The Associates of the Boston Public Library is pleased to invite you to Cry Against Players: Pilgrims, Puritans, and Shakespeare's Wicked Stage.
The Puritans’ and Pilgrims’ hatred of stage plays is a commonplace; however, there were in fact direct connections between Shakespeare and the Plymouth colonists. One Mayflower passenger was part of the 1609 Bermuda shipwreck that inspired The Tempest and another knew Sir Francis Walsingham and Lord Burleigh, two courtiers often suggested as models for Hamlet’s Polonius. Plimoth Plantation’s Richard Pickering discusses these connections and also explores the colonists’ impassioned feelings regarding London play-going by transforming himself into the adventurous Stephen Hopkins 1644 and the virtuous Elder William Brewster.
Richard Pickering is the Deputy Executive Director at Plimoth Plantation, the living museum of seventeenth-century Plymouth and the Wampanoag Homeland. He is currently a Ph.D. candidate in English at the University of Connecticut. Pickering oversees the museum’s ongoing research as well as educational and theatrical programs. He has spoken at the United Nations and the Smithsonian’s National Museum of American History and has appeared on PBS NewsHour, the History Channel, and Talk of the Nation.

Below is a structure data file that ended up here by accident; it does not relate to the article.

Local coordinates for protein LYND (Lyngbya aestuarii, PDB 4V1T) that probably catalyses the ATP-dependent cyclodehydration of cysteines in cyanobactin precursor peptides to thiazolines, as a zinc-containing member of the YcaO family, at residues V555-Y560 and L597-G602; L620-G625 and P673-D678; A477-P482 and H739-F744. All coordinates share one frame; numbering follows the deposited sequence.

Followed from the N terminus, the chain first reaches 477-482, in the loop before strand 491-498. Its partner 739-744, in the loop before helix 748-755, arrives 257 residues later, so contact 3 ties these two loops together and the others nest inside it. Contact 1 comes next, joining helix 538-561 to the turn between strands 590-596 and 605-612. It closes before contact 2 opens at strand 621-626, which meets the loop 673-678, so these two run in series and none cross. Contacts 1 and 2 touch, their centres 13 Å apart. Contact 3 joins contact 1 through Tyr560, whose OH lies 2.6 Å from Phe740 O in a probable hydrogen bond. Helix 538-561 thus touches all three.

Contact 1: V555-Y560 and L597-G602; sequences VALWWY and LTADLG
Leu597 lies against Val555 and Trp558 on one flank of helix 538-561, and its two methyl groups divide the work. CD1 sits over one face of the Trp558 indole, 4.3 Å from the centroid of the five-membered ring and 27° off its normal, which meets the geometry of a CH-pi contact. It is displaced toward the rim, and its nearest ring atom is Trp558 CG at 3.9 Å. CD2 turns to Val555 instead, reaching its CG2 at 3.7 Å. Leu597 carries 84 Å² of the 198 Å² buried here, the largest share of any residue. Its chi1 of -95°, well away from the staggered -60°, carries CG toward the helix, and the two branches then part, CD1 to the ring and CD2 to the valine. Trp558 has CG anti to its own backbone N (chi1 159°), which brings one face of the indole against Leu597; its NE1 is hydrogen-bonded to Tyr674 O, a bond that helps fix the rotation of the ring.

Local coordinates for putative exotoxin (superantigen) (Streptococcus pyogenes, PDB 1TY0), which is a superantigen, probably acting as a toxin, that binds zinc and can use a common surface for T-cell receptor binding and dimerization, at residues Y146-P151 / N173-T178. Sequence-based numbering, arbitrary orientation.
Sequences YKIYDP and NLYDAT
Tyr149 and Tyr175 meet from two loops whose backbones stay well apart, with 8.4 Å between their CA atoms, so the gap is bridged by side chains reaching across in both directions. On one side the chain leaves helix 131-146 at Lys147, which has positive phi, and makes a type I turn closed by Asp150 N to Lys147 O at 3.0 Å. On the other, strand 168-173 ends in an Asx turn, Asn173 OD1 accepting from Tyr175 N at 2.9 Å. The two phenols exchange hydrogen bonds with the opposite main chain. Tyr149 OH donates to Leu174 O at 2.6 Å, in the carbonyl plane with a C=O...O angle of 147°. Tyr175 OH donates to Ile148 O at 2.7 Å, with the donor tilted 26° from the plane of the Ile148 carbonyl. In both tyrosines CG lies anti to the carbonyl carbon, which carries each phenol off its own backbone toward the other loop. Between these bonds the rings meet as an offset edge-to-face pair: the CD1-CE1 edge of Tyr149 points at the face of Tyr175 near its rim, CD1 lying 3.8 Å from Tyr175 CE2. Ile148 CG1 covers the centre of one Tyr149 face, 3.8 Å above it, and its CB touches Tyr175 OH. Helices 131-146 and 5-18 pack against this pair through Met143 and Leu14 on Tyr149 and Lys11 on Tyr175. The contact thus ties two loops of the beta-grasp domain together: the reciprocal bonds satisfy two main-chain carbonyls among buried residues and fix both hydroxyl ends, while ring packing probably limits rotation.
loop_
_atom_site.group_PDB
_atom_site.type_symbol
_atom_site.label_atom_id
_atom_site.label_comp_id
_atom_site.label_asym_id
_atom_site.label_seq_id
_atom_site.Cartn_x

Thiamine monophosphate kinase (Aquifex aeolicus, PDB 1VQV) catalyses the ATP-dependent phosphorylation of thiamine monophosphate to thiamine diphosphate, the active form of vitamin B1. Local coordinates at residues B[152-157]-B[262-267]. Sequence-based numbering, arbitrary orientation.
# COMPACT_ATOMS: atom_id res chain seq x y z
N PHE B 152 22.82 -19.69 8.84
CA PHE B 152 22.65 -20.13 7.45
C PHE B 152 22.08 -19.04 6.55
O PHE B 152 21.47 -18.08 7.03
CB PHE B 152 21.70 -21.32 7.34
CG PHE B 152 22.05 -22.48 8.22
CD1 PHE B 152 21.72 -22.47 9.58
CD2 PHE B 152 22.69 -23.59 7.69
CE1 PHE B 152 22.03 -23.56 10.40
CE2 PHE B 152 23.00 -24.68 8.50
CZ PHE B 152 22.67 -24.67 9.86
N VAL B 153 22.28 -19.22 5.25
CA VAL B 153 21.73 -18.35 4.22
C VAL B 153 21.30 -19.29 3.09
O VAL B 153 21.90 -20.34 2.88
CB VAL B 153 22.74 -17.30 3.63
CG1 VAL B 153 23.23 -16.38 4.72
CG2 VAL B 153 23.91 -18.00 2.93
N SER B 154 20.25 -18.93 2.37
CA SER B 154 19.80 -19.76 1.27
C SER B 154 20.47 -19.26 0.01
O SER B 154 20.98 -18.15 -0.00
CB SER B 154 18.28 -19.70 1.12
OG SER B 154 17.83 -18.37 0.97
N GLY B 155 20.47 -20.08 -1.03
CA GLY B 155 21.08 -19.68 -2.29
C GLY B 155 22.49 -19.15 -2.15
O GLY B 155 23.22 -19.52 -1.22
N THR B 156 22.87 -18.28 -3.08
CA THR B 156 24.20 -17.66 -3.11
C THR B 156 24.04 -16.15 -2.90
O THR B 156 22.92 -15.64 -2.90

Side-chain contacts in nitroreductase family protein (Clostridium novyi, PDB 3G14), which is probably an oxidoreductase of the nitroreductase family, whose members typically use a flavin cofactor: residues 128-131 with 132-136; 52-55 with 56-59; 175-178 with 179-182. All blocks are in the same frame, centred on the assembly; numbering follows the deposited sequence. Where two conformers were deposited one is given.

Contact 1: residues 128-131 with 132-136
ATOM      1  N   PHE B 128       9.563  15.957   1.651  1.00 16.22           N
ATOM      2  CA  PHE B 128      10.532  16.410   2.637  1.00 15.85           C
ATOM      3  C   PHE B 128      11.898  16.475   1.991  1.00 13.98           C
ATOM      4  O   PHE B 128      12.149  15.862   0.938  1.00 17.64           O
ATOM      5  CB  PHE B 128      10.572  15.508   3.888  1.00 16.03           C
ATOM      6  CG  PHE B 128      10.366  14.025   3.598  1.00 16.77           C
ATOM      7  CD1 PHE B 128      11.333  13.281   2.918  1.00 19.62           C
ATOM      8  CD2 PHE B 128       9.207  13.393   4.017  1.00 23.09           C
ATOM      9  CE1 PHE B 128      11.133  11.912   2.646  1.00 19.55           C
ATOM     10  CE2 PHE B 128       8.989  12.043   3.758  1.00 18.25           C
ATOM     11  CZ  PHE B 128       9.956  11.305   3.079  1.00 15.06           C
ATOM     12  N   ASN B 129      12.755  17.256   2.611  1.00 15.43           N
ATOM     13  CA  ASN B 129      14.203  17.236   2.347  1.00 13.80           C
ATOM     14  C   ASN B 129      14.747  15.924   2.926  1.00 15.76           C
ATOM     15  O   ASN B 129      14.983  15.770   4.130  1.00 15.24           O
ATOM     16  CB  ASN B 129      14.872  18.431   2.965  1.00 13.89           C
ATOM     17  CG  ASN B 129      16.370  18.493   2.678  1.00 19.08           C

Presented as part of All the City’s a Stage: A Season of Shakespeare at the Boston Public Library, commemorating the 400th anniversary of William Shakespeare’s death.
This is a free members' event. Seats are available on a first come, first serve basis on the night of the event, but please RSVPs so that we can plan accordingly. Please contact the Associates' office with any questions via email@example.com or (617) 536-3886.